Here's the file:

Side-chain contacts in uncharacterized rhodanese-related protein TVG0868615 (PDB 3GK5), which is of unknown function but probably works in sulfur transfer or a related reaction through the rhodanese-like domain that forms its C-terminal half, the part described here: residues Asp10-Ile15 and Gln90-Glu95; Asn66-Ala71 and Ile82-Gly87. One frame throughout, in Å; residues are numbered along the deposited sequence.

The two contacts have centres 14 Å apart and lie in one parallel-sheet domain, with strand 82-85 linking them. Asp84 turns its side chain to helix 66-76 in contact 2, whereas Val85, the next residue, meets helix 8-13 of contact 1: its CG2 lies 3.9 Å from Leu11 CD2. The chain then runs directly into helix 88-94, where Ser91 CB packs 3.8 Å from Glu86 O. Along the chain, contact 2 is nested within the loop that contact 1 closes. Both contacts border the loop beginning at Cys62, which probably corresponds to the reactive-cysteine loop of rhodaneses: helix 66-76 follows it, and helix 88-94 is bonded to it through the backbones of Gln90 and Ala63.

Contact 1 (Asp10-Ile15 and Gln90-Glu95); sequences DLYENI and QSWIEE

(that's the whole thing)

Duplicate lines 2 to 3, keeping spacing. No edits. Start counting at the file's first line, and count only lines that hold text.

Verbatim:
The two contacts have centres 14 Å apart and lie in one parallel-sheet domain, with strand 82-85 linking them. Asp84 turns its side chain to helix 66-76 in contact 2, whereas Val85, the next residue, meets helix 8-13 of contact 1: its CG2 lies 3.9 Å from Leu11 CD2. The chain then runs directly into helix 88-94, where Ser91 CB packs 3.8 Å from Glu86 O. Along the chain, contact 2 is nested within the loop that contact 1 closes. Both contacts border the loop beginning at Cys62, which probably corresponds to the reactive-cysteine loop of rhodaneses: helix 66-76 follows it, and helix 88-94 is bonded to it through the backbones of Gln90 and Ala63.

Contact 1 (Asp10-Ile15 and Gln90-Glu95); sequences DLYENI and QSWIEE